For all its success selling text ads alongside search results, Google ( (GOOG)
) can't seem to make a go of it anywhere else in the ad world. In January, it shut down a two-year-old operation that sold print ads in newspapers. A few weeks later it abandoned an effort to buy and sell radio spots. And a TV ad project has been slow-going. To make matters worse, the economy has hit Google's mainstay search ads: First-quarter revenue growth of 6%, though better than many companies in the recession, is far below its high double-digit gains of years past.
In its hunt for new growth, the search giant is redoubling efforts to grab a bigger piece of the largest online ad market it doesn't control: display ads, the pictorial banners and videos that account for more than a third of the $40 billion online ad market. "Google has won the search battle, so its whole future is display," says Jay Sears, executive vice-president for strategic products and business development with online ad firm ContextWeb.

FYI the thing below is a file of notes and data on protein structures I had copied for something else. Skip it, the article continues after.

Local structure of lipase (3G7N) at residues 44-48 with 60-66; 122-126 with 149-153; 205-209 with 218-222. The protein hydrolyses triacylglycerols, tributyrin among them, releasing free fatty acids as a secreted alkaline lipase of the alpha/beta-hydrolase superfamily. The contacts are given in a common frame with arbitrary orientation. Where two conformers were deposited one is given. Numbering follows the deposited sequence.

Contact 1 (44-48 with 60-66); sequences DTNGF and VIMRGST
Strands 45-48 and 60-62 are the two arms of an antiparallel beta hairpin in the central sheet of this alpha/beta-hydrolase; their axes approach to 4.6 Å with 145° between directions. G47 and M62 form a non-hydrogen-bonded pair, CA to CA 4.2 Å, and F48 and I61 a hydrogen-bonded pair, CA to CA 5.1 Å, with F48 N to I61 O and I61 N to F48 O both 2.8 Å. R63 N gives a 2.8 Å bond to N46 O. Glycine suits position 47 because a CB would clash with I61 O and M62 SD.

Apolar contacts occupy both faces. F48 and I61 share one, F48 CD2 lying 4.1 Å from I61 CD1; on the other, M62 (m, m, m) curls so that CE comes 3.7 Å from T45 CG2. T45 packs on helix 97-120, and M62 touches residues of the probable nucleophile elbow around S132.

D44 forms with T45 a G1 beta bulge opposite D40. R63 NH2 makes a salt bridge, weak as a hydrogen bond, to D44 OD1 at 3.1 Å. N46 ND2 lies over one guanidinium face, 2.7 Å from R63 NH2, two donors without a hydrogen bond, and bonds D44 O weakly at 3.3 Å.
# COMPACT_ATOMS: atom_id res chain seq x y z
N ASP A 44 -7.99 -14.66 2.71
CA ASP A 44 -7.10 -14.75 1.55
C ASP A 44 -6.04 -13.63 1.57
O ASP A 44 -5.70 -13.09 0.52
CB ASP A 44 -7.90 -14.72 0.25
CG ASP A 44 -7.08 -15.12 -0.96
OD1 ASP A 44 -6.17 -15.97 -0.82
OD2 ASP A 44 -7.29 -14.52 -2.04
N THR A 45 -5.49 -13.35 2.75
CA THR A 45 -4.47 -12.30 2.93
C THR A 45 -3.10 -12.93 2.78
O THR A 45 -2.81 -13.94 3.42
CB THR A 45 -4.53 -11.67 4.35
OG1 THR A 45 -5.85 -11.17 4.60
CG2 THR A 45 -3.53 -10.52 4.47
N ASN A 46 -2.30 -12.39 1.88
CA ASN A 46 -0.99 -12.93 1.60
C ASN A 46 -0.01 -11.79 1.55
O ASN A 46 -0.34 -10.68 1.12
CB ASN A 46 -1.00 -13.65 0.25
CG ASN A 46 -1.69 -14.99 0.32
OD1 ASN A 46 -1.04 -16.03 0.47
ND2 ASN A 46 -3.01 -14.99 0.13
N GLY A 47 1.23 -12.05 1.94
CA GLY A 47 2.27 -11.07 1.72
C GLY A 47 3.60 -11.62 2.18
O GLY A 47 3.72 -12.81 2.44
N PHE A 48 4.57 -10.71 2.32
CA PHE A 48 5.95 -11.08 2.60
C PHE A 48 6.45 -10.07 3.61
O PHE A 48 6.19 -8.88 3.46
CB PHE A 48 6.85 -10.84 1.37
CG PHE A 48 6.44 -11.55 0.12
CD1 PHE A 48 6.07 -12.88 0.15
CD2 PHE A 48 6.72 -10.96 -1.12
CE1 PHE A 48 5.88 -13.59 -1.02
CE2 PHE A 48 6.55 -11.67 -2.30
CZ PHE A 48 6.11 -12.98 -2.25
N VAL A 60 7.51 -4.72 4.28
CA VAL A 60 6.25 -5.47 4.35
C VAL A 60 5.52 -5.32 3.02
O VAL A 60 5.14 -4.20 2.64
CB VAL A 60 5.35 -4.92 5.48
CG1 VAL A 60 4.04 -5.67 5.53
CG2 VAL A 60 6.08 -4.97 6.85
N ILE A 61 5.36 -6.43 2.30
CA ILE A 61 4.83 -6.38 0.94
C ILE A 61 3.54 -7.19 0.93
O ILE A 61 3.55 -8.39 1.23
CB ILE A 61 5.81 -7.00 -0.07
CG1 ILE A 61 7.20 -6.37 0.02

Google faces a tough challenge. Yahoo! and Microsoft's MSN have a huge lead in display ads, largely because they can put ads on their own pages of content, like Yahoo Finance and MSN Money. Google hopes to place more display ads on its YouTube site as well as on thousands of partner sites, from small blogs to The New York Times.
MATCHING ADS TO BUYERS